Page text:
They announced they would consolidate all their superheroes into 52 ongoing series referred to as the New 52. Each series would start at issue #1. So Detective Comics that ended on issue #881 in August rebooted as issue #1 in September. The writers were free to reinvent the characters. No longer were they constrained by over 800 issues of continuity.

This is an attempt to get new readers into comics who might otherwise be intimidated by trying to pick up a series with issue #881. I’ve never been a comic book person; I’ve always been more into graphic novels. But since DC has publicized this so heavily, I decided to check out the first issue of a few of the series. I doubt I’ll even read the second issue of any of them.

So far I’ve read Justice League, Action Comics, Detective Comics, and Batgirl.

DC uses their own rating system:

  • E - Everyone
  • T - Teen (12+)
  • T+ - Teen Plus (16+)
  • M - Mature (18+)

None of the 52 new series DC launched in September are rated E. Most of them are rated T, and some of them are rated T+. The four I’ve read were all rated T, but I would argue all of them except Justice League should have been rated T+.

Since DC canceled all of their old series, that means they don’t have a single series for kids. That baffles me. If they want to attract new readers (as their stated purpose for this whole reboot is), you would think Adventures in Odyssey’s target demographic of 8-12 would be their primary target too.

Comic books were at the peak of their popularity in the 1940s and 50s, and during that time, they were thought of as almost solely for kids. You would think if you were trying to return comic books to their former popularity, kids would be the first demographic you would go after.

Especially since they have four series starring Batman (Detective Comics, Batman, Batman and Robin, and Batman: The Dark Knight) and two series starring Superman (Action Comics and Superman), they could cater to several different audiences simultaneously. For example, Batman and Robin could be rated E, Batman could be rated T, Detective Comics could be rated T+, and Batman: The Dark Knight could be rated M.

What do you think? Have you read any of the New 52? What were your thoughts on them? Do you think DC would be more successful if they had more series for kids?

What do you do when the lights go out? As we saw in “Lights Out at Whit’s End,” Adventures in Odyssey inspires you to not just be a consumer but also a producer. Lights Out posts get you thinking about how you can create.

I have an idea for an audio drama series I want to create. I haven’t thought of a title for the series yet, but it is going to be about superheroes. It will emphasis biblical truths like Adventures in Odyssey. Before I start recording it though, I want to invest in a pro mic for my computer. Here’s some notes I’ve worked up so far:

Series Details

Synopsis

The series is a family-friendly superhero comedy. Rather than focusing on fight scenes and villains, the series focuses on the lives of a brother and sister superhero team and how their relationship is upset by the arrival of a new superhero who the brother likes. It is a lighthearted look at the superhero genre similar to The Tick and Jack Staff. Unlike most superhero fiction that spends most its time with the hero suited up, this series attempts to answer the question, “What do superheroes do when they aren’t on duty?” Storylines will resemble sitcom plots more than typical genre plots.

Format

Each episode is thirty minutes. The series is comprised of six episode BBC-style seasons. The episodes can contain dialogue, sound effects, and music, but narration is to be avoided. Each episode is a self-contained story, but the character’s relationships develop over the course of the series.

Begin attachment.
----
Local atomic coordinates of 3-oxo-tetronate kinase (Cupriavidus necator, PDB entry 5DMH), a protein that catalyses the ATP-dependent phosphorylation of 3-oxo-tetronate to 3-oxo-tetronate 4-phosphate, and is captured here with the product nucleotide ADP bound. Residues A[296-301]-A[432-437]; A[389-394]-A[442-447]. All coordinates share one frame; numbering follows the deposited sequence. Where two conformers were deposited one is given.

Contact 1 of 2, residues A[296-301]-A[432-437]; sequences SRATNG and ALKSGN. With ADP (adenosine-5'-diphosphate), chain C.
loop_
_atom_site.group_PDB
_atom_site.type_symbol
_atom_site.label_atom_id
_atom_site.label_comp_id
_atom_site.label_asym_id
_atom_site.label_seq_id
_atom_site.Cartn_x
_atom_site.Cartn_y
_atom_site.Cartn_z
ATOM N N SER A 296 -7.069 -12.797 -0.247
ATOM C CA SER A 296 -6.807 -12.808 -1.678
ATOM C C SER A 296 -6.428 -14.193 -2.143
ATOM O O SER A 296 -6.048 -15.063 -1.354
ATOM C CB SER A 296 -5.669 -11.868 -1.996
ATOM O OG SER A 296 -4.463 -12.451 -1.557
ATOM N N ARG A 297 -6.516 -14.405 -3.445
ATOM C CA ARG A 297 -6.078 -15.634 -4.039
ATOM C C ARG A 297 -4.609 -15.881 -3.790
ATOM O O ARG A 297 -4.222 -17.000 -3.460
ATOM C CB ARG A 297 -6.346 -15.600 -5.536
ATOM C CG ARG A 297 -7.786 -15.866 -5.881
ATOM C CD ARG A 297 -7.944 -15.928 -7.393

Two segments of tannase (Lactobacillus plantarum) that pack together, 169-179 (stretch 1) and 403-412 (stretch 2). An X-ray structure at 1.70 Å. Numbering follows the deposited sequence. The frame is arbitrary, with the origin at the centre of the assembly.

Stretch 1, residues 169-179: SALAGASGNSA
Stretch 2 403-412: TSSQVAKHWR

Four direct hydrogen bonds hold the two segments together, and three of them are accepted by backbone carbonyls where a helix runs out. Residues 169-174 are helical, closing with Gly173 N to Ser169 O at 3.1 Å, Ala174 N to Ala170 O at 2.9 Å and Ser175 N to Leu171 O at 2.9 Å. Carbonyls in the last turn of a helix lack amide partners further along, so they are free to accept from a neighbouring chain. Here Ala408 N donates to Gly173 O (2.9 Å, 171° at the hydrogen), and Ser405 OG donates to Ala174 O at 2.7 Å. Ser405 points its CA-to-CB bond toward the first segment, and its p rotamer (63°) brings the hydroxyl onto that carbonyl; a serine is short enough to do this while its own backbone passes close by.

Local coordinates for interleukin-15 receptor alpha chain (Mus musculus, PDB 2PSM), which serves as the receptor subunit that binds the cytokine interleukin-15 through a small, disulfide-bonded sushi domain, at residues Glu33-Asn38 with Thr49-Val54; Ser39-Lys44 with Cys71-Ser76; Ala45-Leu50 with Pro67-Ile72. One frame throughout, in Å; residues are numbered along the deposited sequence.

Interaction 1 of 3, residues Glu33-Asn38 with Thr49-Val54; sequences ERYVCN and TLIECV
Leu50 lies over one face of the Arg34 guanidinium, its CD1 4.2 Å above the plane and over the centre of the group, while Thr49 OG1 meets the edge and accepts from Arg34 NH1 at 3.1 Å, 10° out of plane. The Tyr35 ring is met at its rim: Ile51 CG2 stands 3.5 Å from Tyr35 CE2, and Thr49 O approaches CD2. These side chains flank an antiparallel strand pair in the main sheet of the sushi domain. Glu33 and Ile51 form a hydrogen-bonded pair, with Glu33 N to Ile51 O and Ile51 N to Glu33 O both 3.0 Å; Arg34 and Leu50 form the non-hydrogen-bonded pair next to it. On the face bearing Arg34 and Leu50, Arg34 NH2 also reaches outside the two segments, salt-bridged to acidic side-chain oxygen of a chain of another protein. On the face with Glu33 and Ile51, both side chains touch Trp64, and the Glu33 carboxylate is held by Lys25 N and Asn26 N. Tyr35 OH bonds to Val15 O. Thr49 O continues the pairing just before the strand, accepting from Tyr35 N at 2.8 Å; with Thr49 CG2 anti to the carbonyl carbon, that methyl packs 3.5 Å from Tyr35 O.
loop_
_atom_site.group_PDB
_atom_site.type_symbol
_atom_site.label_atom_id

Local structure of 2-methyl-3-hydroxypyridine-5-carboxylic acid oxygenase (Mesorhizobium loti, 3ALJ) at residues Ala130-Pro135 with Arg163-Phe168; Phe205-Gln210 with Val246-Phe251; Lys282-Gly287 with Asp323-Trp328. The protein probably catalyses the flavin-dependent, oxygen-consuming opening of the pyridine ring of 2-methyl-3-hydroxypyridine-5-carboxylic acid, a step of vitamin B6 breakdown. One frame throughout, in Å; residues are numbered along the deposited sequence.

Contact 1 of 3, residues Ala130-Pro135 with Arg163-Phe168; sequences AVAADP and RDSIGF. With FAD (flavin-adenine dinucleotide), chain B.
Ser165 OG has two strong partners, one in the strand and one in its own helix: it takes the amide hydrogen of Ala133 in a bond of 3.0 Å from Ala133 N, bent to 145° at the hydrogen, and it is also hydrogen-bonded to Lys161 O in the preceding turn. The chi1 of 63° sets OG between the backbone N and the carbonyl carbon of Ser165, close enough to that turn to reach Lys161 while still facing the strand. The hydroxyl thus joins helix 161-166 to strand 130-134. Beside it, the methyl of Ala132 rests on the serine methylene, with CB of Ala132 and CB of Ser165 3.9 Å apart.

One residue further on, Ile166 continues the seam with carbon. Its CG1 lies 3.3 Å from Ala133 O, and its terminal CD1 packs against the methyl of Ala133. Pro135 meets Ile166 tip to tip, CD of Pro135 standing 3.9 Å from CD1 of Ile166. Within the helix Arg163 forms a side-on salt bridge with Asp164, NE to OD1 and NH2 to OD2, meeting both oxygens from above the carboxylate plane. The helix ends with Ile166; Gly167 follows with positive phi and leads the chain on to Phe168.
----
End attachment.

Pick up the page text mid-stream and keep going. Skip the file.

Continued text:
Main Characters

Orange Soda a.k.a. Hannah Sassafras

“Asthmatic, mother…oh, and a superhero.” 36 years old. Blue Slush’s sister. Married to Thomas Sassafras. Mother of Tommy and Timmy.

Orange Soda has the ability to spit fireballs from her mouth. She is neither fast nor good when it comes to hand-to-hand combat, but her fireballs can be deadly from a distance. Her eyes glow orange as she spits fireballs.

Hannah’s parents discovered her power when she was only four and burped a fireball. They lived in a small community (that happened to be built near a nuclear power plant) and kept their daughter’s unnatural ability a secret lest their gossiping neighbors catch wind of it. Once her brother was born, their parents gave them up for adoption to a government laboratory. She has a close relationship with her brother and tends to be overprotective. They have been fighting crime together in Wittenville for six years. She is active at the First Baptist Church and serves as chairwoman of the Events Planning Committee. The first season story arc involves a series of arsons that are blamed on Orange Soda.

Blue Slush a.k.a. Samson Straw

“Security guard by night, superhero by day.” 28 years old. Orange Soda’s brother.

Blue Slush does not require sleep. While he does not possess super strength, he is trained in martial arts and effective at hand-to-hand combat. He stays physically fit and is often aided by an arsenal of experimental gadgets he is testing for the government. He works as a security guard at night and is able to superhero all day since he does not require sleep.

Samson’s parents learned early on that their son was unusual. While their baby did not require sleep, they did. They met with scientist Dr. Hank Fizzle who adopted their children and raised them in a laboratory with another superpowered child named Gill Girl who Samson dated in high school. Samson still returns to the lab monthly so Dr. Fizzle can perform additional tests (and occasionally supply him with an experimental gadget.) He uses his time as a security guard to read huge volumes (often theological works) and has consequently amassed a huge knowledge of mostly useless trivia. When Silver Strike arrives in town, he falls in love with her, which causes tension in his relationship with his sister.

Silver Strike a.k.a. Anastacia Styles